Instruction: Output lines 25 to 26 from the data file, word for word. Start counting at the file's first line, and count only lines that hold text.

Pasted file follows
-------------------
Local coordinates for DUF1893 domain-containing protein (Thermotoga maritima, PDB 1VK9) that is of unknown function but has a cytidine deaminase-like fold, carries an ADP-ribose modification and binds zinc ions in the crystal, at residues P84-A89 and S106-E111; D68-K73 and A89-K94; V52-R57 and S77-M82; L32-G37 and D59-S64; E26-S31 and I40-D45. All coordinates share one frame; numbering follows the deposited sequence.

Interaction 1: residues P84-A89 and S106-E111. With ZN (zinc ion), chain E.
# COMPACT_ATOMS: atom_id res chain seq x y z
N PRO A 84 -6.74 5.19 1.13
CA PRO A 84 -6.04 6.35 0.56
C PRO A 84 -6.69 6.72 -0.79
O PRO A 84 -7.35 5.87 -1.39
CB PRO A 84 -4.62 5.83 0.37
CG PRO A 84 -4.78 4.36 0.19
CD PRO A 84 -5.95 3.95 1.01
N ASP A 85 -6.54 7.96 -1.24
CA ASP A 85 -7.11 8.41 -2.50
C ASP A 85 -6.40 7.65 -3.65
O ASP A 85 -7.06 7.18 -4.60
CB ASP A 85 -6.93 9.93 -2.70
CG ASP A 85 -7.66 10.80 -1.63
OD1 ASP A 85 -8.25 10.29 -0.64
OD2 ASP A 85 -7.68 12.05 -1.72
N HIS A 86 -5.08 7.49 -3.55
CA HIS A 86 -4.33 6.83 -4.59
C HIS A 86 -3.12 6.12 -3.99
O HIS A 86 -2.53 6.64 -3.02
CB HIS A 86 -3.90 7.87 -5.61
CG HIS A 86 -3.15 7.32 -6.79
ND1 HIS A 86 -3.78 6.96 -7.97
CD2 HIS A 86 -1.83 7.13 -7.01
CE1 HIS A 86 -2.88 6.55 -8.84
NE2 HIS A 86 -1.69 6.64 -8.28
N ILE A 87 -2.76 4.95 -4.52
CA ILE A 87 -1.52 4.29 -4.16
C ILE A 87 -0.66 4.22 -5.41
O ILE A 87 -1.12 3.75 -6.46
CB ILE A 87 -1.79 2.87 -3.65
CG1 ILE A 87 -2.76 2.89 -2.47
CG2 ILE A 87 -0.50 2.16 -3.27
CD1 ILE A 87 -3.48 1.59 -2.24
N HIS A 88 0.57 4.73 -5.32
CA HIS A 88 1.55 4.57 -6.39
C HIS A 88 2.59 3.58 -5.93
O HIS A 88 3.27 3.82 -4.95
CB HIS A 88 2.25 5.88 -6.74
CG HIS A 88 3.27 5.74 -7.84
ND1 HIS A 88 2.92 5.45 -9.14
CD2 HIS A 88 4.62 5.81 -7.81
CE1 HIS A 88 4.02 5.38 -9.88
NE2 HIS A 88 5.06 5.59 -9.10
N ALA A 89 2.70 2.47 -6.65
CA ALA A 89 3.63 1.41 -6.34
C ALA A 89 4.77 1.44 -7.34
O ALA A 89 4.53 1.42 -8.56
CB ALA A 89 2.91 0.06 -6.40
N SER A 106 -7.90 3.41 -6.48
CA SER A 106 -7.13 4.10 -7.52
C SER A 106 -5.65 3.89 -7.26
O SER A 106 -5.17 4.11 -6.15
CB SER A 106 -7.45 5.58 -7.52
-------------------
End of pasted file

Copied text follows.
ND1 HIS A 86 -3.78 6.96 -7.97
CD2 HIS A 86 -1.83 7.13 -7.01